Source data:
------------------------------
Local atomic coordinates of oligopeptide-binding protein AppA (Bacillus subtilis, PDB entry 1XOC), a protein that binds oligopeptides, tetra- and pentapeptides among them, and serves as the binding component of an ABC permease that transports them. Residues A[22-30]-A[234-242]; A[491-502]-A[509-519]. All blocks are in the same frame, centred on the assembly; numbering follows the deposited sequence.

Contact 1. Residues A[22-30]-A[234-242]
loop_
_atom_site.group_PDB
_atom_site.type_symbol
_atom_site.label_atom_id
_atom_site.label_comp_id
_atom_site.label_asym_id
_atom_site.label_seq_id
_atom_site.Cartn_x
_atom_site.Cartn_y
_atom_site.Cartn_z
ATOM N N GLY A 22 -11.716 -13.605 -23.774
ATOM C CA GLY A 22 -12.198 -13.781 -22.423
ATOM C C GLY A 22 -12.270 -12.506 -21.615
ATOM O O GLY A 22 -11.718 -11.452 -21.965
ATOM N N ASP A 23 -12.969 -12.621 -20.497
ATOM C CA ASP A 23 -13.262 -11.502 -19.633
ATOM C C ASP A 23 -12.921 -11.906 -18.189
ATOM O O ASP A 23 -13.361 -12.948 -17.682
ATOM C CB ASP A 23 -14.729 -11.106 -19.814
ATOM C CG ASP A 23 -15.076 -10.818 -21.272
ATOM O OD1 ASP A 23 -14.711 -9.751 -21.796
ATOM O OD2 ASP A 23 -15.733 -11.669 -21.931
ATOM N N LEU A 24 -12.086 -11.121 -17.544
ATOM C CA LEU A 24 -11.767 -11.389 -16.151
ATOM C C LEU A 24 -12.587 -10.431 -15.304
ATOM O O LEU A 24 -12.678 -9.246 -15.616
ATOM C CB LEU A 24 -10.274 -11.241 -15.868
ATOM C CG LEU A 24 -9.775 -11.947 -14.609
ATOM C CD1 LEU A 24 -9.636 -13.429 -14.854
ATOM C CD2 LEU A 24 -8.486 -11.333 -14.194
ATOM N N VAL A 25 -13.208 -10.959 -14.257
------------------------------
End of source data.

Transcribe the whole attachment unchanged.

Local atomic coordinates of oligopeptide-binding protein AppA (Bacillus subtilis, PDB entry 1XOC), a protein that binds oligopeptides, tetra- and pentapeptides among them, and serves as the binding component of an ABC permease that transports them. Residues A[22-30]-A[234-242]; A[491-502]-A[509-519]. All blocks are in the same frame, centred on the assembly; numbering follows the deposited sequence.

Contact 1. Residues A[22-30]-A[234-242]
loop_
_atom_site.group_PDB
_atom_site.type_symbol
_atom_site.label_atom_id
_atom_site.label_comp_id
_atom_site.label_asym_id
_atom_site.label_seq_id
_atom_site.Cartn_x
_atom_site.Cartn_y
_atom_site.Cartn_z
ATOM N N GLY A 22 -11.716 -13.605 -23.774
ATOM C CA GLY A 22 -12.198 -13.781 -22.423
ATOM C C GLY A 22 -12.270 -12.506 -21.615
ATOM O O GLY A 22 -11.718 -11.452 -21.965
ATOM N N ASP A 23 -12.969 -12.621 -20.497
ATOM C CA ASP A 23 -13.262 -11.502 -19.633
ATOM C C ASP A 23 -12.921 -11.906 -18.189
ATOM O O ASP A 23 -13.361 -12.948 -17.682
ATOM C CB ASP A 23 -14.729 -11.106 -19.814
ATOM C CG ASP A 23 -15.076 -10.818 -21.272
ATOM O OD1 ASP A 23 -14.711 -9.751 -21.796
ATOM O OD2 ASP A 23 -15.733 -11.669 -21.931
ATOM N N LEU A 24 -12.086 -11.121 -17.544
ATOM C CA LEU A 24 -11.767 -11.389 -16.151
ATOM C C LEU A 24 -12.587 -10.431 -15.304
ATOM O O LEU A 24 -12.678 -9.246 -15.616
ATOM C CB LEU A 24 -10.274 -11.241 -15.868
ATOM C CG LEU A 24 -9.775 -11.947 -14.609
ATOM C CD1 LEU A 24 -9.636 -13.429 -14.854
ATOM C CD2 LEU A 24 -8.486 -11.333 -14.194
ATOM N N VAL A 25 -13.208 -10.959 -14.257